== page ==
Brain map sheds light on smokers' habit

December 5, 2017, University of Edinburgh
Credit: Human Brain Project

Smokers may be predisposed to their habit because of the molecular make-up of their brain, research suggests. The finding comes from a new brain map that helps explain why certain behaviours are linked with particular areas of the brain.

Connection points

Experts analysed the molecules produced at connection points between nerve cells – called synapses – which are key to sending messages around the . These molecules play a critical role in controlling different aspects of behaviour. Understanding them can shed light on the functions of a particular region of the brain.

The team, based at the University of Edinburgh, found the pattern of molecules varied between areas of the brain. These differences correspond to functions – such as language, emotion and memory. Researchers say analysing the molecular make-up of synapses in this way provides a snapshot of the genes that are expressed in different areas of the brain.

Smoking link

Using their new map, they were able to investigate where genes that have been linked to smoking exert their influences on the brain.

The findings pinpointed the same region that has previously been identified in brain imaging studies.

Powerful tool

The team says this confirms that their map can bridge the gap between genetic studies and findings from brain imaging to help to explain how the brain works. They say the new map provides a powerful tool for investigating how diseases affect different parts of the brain. The researchers have made all of their data available to facilitate such research.

"This is an important step toward understanding the molecular basis of human thought," says Professor Seth Grant.

The study was based on post mortem brain tissue samples from healthy people held in the Medical Research Council's Edinburgh Brain Bank. It is published in Nature Neuroscience and was funded by the MRC and the European Union.

"This innovative study enriches our understanding of the through its use of samples from the Medical Research Council's Edinburgh Brain Bank. The information that Professor Grant and his team has generated provide an excellent opportunity for researchers to gain further insight into how the brain works," says Dr Kate Adcock.

Explore further: Scientists discover genetic timetable of brain's aging process

More information: Marcia Roy et al. Proteomic analysis of postsynaptic proteins in regions of the human neocortex, Nature Neuroscience (2017). DOI: 10.1038/s41593-017-0025-9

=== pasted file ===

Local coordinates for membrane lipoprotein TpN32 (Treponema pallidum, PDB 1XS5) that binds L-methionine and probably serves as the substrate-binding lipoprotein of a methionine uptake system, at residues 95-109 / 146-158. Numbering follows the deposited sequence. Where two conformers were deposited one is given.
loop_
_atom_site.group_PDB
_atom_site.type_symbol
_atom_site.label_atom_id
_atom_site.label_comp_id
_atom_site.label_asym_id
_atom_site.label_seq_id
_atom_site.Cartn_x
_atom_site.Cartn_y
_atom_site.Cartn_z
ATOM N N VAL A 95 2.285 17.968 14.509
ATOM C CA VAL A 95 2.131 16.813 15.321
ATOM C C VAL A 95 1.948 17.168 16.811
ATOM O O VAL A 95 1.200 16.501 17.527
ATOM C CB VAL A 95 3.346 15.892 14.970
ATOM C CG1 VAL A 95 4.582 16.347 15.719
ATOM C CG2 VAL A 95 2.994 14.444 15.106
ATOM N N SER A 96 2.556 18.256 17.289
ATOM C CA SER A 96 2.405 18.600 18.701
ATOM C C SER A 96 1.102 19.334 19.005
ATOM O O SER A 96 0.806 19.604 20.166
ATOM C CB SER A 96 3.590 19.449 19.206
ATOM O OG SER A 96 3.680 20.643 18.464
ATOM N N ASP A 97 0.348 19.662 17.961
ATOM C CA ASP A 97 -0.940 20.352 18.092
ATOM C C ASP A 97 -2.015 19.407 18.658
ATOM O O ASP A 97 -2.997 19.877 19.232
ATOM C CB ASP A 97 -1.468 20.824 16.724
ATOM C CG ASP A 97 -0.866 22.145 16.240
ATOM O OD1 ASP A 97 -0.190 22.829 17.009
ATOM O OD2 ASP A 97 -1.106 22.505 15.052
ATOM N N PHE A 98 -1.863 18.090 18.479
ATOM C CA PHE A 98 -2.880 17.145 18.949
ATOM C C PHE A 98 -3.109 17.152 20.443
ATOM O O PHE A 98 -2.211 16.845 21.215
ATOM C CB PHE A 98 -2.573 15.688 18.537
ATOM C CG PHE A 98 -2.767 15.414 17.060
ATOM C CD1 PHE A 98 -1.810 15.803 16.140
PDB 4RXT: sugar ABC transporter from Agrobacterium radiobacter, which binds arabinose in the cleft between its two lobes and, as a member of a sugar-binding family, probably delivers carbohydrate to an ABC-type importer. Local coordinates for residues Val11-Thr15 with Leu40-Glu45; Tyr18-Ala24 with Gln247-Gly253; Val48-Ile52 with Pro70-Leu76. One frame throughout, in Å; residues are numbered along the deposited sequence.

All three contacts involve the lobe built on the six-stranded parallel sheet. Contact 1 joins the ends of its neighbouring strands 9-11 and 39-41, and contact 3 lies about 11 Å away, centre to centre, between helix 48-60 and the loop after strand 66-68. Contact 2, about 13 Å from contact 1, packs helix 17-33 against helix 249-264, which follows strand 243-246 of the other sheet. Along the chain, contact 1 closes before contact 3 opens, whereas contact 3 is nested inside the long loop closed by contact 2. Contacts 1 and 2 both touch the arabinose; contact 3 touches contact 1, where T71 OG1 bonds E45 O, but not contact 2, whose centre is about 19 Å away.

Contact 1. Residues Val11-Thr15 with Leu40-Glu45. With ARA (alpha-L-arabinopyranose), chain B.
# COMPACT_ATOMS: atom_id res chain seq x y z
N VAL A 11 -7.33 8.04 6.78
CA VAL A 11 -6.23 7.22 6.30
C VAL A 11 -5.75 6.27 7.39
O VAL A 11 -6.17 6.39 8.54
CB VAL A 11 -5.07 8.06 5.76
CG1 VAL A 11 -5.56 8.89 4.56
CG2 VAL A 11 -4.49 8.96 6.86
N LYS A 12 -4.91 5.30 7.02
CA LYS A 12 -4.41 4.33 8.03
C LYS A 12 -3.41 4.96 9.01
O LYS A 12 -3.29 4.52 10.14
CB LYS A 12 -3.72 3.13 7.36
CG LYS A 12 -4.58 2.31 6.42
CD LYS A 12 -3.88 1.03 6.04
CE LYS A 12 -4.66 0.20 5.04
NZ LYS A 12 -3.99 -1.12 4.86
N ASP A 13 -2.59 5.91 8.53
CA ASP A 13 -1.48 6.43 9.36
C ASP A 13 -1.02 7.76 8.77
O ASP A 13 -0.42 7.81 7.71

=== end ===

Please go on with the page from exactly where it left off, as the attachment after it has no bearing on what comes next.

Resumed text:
Related Stories

Scientists discover genetic timetable of brain's aging process

September 12, 2017
Brain scientists have identified a genetic programme that controls the way our brain changes throughout life.

Scientists identify 100 memory genes, open new avenues of brain study

May 31, 2017
Scientists have identified more than 100 genes linked to memory, opening new avenues of research to better understand memory processing in the human brain.

Rhythmic firing of brain cells supports communication in brain network for language

July 12, 2017
The communication between brain regions specialized in language is supported by rhythmic synchronization of brain cells. Moreover, different rhythms reflect different directions of information flow - a breakthrough in the ...

Memory insight may prove beneficial for those with brain damage

May 16, 2017
Scientists have discovered that there is more than one way to strengthen your memory, opening up the possibility of new treatment strategies for brain damage.

Olive oil nutrient may help prevent brain cancer

June 2, 2017
A compound found in olive oil may help to prevent cancer developing in the brain, a study shows.

Recommended for you

Observing brain plasticity during cello training

June 15, 2018
Music acquisition provides an excellent model of neural plasticity, and has become a hot research subject in neurology. Music performance provides an unmatched array of neural complexities revealing how neural networks are ...

New discovery about the brain's water system may prove beneficial in stroke

June 15, 2018
Water is transported from the blood into the brain via an ion transporter, according to a new study on mice conducted at the University of Copenhagen. If the mechanism can be targeted with medicine, it may prove relevant ...

When emotional memories intrude, focusing on context could help, study finds

June 14, 2018
When negative memories intrude, focusing on the contextual details of the incident rather than the emotional fallout could help minimize cognitive disruption and redirect the brain's resources to the task at hand, suggests ...

The neurons that rewrite traumatic memories

June 14, 2018
Memories of traumatic experiences can lead to mental health issues such as post-traumatic stress disorder (PTSD), which can destroy a person's life. It is currently estimated that almost a third of all people will suffer ...

Researchers find transport molecule has unexpected role

June 14, 2018
UT Southwestern researchers recently reported a basic science finding that might someday lead to better treatments for neurodegenerative diseases like a hereditary form of Lou Gehrig's disease.

Neuroscientists locate neurons in the brain that respond when a visual target is found

June 14, 2018
From looking for Waldo to finding your cellphone on a cluttered kitchen table, we are continuously engaged in visual searches. How does the brain do this? How do we know where to look? How do we know when we've found what ...

0 comments

Please sign in to add a comment. Registration is free, and takes less than a minute. Read more

Click here to reset your password.
Sign in to get notified via email when new comments are made.